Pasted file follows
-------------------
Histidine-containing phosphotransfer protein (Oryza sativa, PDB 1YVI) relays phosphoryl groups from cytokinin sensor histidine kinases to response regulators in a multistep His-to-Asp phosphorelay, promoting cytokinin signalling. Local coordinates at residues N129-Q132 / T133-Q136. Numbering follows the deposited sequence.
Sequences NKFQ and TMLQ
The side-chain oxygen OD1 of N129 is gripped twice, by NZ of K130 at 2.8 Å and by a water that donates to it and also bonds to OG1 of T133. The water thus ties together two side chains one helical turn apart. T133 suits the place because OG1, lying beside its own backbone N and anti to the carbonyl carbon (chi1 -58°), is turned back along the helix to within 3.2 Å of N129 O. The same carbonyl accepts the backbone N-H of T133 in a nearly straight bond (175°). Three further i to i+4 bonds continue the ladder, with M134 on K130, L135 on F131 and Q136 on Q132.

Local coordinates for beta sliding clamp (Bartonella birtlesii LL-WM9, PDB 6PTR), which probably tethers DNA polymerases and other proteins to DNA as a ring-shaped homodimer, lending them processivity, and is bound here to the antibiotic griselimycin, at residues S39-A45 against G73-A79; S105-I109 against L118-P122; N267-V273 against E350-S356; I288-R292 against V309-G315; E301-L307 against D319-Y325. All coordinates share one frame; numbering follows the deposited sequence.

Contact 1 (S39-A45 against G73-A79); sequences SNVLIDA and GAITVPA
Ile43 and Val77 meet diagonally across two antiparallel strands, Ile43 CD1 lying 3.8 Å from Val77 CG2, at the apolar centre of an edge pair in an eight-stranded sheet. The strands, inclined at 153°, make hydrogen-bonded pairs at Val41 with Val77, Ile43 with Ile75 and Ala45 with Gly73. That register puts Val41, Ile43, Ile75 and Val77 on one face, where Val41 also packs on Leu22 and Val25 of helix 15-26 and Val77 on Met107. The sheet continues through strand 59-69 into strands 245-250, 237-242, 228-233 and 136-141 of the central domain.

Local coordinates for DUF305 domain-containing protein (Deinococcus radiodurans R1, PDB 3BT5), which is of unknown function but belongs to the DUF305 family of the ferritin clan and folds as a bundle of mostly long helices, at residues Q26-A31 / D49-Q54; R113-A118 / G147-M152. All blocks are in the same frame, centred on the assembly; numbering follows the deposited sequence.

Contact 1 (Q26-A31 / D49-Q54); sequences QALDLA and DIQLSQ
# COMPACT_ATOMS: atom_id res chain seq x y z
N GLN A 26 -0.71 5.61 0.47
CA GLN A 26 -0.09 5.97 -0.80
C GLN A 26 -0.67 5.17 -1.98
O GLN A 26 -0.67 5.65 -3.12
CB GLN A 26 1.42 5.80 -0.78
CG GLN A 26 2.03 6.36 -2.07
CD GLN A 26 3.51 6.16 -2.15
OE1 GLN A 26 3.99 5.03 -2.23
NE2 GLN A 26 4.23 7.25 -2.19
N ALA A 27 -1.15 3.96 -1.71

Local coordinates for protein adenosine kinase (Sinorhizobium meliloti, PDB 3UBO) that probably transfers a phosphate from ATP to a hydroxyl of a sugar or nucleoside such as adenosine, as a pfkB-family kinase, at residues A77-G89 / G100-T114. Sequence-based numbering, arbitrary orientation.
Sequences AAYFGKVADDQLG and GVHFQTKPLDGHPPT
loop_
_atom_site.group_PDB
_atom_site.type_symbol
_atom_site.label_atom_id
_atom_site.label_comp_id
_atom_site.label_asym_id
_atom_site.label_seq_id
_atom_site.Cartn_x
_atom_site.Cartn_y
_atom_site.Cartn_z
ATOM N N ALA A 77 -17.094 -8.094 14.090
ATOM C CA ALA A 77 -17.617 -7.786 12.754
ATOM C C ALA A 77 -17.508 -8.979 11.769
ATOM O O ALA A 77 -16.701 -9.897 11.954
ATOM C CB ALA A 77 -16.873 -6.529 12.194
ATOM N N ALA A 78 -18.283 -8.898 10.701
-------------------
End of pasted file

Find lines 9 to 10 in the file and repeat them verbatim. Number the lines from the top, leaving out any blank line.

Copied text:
# COMPACT_ATOMS: atom_id res chain seq x y z
N GLN A 26 -0.71 5.61 0.47